The band of fifty-three
A large necropolis of 53 rock-hewn tombs of various sizes and structural styles has been uncovered southeast of the Lahun Pyramid in Fayoum, Nevine El-Aref reports
The tombs were found during routine excavations by an Egyptian archaeological team from the Supreme Council of Antiquities (SCA) near the pyramid. The excavations were being carried out as part of a project to investigate the area following the removal of previous encroachment by informal and illegal builders. While working, the team stumbled upon what is believed to be an ancient necropolis with 53 rock-hewn tombs that can be dated to the Second Dynasty and to the Middle and New kingdoms -- a time span of almost 2,000 years.
The tombs vary in their interior designs. Some have a single burial shaft, while others have a shaft leading to an upper chamber opening to the main burial chamber, which was probably used to bury the tomb's owner and his wife while other members of the family were buried inside the upper chamber. The third type of tombs consists of two levels; the first is a burial shaft leading to an upper burial chamber stretched to another chamber on a lower level. Excavations inside these tombs revealed that every tomb had wooden coffins containing linen-wrapped mummies covered in cartonnage. The decoration and inscriptions on the mummy trappings are well-preserved and feature offering inscriptions and geometrical decorations.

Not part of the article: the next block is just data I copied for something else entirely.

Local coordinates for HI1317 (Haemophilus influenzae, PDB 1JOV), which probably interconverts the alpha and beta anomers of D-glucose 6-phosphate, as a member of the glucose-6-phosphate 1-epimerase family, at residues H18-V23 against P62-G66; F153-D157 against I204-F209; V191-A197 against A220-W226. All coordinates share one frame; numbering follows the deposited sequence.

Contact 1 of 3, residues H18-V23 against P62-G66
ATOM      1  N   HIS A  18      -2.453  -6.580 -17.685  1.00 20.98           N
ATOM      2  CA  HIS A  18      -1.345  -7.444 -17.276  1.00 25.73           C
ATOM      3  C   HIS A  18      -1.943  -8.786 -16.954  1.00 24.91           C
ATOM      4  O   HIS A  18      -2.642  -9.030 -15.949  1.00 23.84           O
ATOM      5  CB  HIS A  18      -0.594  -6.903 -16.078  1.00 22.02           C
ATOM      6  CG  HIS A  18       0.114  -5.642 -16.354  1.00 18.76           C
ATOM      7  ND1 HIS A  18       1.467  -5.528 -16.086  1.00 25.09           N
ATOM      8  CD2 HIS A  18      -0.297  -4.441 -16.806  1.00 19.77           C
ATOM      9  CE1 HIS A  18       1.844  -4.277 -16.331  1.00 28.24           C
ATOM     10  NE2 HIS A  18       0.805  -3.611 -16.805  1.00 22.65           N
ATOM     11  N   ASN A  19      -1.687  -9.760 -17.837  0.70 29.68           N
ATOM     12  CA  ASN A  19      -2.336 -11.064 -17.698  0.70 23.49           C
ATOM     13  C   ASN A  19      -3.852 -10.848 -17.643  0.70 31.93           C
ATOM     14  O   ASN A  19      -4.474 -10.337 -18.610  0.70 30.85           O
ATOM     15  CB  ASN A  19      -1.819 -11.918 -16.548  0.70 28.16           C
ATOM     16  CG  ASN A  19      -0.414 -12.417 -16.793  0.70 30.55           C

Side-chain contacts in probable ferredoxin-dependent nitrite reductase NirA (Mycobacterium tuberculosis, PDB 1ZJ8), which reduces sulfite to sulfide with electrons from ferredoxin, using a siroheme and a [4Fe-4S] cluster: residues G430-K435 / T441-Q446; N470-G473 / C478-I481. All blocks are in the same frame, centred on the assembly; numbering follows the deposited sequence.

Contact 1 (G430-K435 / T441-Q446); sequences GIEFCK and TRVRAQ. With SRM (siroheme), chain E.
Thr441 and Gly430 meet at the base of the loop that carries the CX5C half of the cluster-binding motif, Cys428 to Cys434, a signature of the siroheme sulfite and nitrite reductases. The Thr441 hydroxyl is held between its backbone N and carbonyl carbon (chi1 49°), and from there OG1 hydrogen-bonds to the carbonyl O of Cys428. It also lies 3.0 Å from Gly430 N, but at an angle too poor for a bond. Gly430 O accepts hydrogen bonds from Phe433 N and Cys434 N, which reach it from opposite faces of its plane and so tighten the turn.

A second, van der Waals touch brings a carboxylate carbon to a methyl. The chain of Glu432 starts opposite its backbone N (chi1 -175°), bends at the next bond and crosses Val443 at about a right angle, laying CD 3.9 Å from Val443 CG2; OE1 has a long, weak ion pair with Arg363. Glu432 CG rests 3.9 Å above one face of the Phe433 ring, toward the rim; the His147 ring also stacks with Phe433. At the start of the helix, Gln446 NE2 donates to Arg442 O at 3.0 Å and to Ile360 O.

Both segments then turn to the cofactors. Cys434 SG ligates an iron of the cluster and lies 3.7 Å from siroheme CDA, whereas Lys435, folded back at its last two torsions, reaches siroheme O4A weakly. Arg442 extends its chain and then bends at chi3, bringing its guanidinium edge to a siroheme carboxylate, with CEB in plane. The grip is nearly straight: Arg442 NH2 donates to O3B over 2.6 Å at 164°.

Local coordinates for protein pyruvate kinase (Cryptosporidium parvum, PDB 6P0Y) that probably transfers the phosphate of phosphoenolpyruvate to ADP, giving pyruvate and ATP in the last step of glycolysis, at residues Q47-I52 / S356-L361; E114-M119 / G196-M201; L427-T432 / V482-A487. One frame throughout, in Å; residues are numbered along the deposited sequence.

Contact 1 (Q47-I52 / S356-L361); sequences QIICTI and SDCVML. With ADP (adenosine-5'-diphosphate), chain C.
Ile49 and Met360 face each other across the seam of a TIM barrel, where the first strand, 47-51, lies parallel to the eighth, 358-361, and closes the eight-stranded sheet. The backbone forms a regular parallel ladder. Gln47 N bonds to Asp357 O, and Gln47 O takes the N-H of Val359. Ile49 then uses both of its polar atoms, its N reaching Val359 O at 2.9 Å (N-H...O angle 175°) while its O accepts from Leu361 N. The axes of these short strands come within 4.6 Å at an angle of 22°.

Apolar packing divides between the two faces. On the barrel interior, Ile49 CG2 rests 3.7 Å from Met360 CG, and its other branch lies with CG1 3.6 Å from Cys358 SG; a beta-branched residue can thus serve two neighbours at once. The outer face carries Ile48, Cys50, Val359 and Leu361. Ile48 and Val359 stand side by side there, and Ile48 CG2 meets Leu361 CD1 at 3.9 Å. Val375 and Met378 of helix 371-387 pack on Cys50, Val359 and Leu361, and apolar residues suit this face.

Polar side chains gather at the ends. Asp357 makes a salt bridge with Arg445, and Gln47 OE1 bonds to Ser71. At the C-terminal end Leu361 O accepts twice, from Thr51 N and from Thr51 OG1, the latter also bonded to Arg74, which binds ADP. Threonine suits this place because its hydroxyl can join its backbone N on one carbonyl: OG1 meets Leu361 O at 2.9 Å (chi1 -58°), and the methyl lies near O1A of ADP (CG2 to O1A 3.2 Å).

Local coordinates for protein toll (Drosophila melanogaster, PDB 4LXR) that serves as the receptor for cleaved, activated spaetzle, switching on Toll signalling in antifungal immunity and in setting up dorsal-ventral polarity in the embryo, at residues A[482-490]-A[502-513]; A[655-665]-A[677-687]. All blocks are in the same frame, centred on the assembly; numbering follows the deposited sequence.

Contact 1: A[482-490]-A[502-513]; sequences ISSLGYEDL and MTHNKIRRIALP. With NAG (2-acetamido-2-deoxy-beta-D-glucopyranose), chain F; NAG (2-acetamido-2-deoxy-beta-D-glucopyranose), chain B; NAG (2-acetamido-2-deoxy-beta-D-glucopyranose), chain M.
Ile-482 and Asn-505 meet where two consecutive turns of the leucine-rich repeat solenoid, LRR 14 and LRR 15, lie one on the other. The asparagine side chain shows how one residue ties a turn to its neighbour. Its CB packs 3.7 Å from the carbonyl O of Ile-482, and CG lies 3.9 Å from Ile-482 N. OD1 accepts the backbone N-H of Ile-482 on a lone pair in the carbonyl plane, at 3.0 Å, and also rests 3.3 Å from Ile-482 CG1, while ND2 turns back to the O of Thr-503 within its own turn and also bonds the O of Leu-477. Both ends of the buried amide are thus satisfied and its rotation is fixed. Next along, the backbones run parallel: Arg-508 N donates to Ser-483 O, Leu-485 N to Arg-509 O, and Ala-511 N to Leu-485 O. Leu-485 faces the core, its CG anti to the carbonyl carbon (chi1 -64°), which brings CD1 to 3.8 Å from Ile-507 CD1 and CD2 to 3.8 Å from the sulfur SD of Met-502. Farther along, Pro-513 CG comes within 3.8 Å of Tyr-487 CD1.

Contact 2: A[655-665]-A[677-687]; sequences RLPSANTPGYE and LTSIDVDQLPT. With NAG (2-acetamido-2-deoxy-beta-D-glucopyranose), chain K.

Zahi Hawass, secretary-general of the SCA, said that charred remains of a number of coffins were also recovered inside one of the tombs and added that they were probably burned during the Coptic Period. Among these coffins were unearthed 15 painted masks, along with amulets and clay pots.
Abdel-Rahman El-Ayedi, supervisor of antiquities for the Middle Egypt and head of the mission, said that a Middle Kingdom funerary chapel with an offering table was also found. Preliminary studies revealed that the chapel was reused in subsequent periods, perhaps as late as the Roman era. Clay coffins and bronze and copper jewellery dating from the Roman era, as well as a collection of well-preserved faience amulets, were also recovered.